Conservationists have sounded an alarm that vulture and owl populations are suffering an 80% fall in South Africa partly because dubious faith groups, along with organized crime, are hunting down the birds for bogus but lucrative rituals.
The devastation came to the fore recently when police in South Africa arrested and charged a pastor and congregants for capturing and livestreaming the torture of an ‘evil’ owl. Claiming the bird was an “evil spirit,” the pastor covered the bird with “anointing oil.”
“The dastardly act was borne out of the Africanist faith belief and Africanist churches’ suspicions that owls represent witches; their feathers carry witches’ messages; and their eyes are the hooks witches use to harvest human prey. It’s backward to torture owls out of such silly beliefs,” said Lindani Mkhize, a spokesperson for South Africa police in the capital Pretoria.
In South Africa, vulture populations are vanishing too because dubious traditional spiritualists and churches hunt and kill them to use their body parts as bogus cures and exorcism tools. There’s a lucrative underworld trade where traditional faith leaders and spiritualists pay pricey sums to the underworld harvesters of owl and vulture and leopard parts.
“It’s an evil, abusive practice that ties churches and African herbalists in South Africa.”
“It’s an evil, abusive practice that ties churches and African herbalists in South Africa,” said Bright Zanga, a Zion Christian Church priest who volunteers with the United Nations Environment Program to raise awareness among congregants of animal rights issues. “Whilst some local church faith groups kill owls for their supposed association with witchcraft, herbalists actively hunt vultures to create bogus oil, bones concoctions for sale to superstitious businesspeople and sick clients.”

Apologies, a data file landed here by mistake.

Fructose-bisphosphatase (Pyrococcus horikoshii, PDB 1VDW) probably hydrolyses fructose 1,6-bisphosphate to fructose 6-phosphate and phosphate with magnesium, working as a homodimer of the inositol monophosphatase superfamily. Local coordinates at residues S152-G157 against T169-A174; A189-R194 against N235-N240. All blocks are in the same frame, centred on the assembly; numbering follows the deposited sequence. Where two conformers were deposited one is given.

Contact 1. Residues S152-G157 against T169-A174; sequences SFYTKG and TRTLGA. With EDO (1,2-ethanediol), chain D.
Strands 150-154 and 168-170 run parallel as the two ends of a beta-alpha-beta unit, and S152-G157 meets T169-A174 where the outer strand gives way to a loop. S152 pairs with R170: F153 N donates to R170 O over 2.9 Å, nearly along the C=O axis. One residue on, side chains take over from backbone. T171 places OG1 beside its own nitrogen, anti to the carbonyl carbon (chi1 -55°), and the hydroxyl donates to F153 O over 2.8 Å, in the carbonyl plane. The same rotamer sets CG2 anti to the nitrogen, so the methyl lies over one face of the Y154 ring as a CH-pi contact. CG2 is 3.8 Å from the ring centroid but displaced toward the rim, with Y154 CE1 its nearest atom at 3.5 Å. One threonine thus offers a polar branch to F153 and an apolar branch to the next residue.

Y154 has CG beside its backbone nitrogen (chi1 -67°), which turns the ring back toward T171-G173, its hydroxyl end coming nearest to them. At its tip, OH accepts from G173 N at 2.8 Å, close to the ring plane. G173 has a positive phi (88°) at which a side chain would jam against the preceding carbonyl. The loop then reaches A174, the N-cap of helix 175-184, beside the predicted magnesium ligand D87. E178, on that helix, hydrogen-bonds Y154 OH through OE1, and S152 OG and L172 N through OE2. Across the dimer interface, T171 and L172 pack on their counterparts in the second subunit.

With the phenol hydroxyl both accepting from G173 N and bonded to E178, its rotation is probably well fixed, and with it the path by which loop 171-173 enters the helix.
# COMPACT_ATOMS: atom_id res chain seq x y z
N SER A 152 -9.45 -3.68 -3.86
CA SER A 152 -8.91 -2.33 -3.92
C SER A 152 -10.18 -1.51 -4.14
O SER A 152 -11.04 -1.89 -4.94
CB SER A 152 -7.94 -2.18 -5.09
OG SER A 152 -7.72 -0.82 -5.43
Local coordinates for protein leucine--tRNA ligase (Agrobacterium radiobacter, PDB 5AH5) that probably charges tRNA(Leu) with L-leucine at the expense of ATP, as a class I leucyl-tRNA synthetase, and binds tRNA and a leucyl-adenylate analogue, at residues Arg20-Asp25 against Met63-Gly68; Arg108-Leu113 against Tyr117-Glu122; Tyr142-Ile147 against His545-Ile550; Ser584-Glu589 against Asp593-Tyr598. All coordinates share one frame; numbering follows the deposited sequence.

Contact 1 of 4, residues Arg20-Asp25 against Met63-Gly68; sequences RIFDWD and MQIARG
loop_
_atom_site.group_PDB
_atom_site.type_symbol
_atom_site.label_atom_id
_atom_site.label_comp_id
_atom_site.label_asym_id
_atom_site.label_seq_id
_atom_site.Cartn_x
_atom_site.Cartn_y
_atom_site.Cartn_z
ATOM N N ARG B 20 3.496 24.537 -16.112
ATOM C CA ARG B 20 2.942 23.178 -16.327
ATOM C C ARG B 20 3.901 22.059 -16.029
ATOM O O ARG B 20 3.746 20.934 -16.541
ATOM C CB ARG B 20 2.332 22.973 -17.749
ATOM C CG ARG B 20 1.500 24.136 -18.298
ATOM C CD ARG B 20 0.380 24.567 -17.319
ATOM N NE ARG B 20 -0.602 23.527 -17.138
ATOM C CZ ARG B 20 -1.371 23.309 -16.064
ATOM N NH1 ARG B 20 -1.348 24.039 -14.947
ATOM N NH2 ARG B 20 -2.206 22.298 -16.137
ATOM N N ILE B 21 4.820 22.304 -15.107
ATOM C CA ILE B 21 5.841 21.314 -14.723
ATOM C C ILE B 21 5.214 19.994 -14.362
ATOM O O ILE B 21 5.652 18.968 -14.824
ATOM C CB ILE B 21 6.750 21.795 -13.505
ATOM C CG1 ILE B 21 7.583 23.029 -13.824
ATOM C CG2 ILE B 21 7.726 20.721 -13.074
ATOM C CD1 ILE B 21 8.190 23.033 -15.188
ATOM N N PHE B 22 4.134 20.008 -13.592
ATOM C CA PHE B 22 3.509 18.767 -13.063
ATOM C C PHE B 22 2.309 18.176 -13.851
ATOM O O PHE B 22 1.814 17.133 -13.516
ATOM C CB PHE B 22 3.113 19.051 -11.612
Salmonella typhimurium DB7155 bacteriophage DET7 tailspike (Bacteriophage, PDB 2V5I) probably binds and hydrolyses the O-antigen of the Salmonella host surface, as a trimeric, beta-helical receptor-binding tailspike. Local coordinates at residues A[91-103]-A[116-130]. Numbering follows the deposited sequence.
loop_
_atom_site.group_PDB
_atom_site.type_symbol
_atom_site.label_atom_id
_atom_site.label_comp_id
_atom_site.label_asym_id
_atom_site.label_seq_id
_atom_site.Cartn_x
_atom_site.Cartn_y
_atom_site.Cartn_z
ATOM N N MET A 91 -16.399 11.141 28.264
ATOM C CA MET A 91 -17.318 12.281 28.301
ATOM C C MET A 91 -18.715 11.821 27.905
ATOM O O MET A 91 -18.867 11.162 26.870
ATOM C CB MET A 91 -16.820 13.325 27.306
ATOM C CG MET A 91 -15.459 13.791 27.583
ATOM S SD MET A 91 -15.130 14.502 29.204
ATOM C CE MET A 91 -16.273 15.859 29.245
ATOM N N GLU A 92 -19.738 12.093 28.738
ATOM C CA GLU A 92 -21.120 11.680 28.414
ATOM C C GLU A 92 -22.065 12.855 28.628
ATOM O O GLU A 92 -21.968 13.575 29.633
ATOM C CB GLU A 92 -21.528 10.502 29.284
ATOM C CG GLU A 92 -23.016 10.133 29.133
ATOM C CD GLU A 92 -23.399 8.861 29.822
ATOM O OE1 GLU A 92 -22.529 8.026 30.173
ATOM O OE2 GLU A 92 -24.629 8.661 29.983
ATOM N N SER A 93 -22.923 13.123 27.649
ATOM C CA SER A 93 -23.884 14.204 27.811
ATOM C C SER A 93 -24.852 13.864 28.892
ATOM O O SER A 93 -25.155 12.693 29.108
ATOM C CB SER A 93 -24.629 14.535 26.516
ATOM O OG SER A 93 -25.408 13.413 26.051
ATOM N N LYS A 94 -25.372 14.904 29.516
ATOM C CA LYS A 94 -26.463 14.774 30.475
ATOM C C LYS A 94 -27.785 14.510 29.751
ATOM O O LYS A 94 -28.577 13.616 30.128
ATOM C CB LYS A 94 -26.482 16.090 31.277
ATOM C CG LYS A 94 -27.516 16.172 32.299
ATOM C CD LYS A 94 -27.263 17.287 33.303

South Africa, experts warn, still has one of the world’s most precious bird populations, but some vital bird species are vanishing. “Forest-dwelling bird species are disappearing from some of South Africa’s indigenous forests, with forest birds in the Eastern Cape being the most affected,” researchers warned in 2017, citing a study in Bird Conservation International that showed 28 of South Africa’s 57 forest-dwelling bird species are declining.
“It’s not only birds that are used for faith rituals,” Zanga the cleric added. “Leopards are prized by some Africanist churches in South Africa like the big Shembe church which prioritizes skinning leopard skin to use for church decoration and nobility.”
Shembe is one of the largest Africanist congregations in South Africa and has been accused of slaughtering hundreds of wild leopards.
Police in South Africa are rising to the task now, creating special divisions to crack down on organized crime, dubious pastors and traditional herbalists/spiritualists who torture and kill bird species for the lucrative trade in bird body parts.
“We are on their trail,” said Mkhize, the police spokesperson. “Our operations don’t care if it’s a deacon, bishop, prophet caught abusing owls, leopards, vultures for healing or baptism purposes. We will arrest and prosecute.”
Animal abuse in the name of church or herbalist rituals such as exorcisms or anointings will feed into organized crime in South Africa if it’s not tackled early from within the pulpit, according to Zanga, the church leader. “South Africa is a major staging post for live birds, sea life and wildlife animals and their remains going as far as China, Europe or the Americas. It’s shameful for the church to be caught up too in that circus.”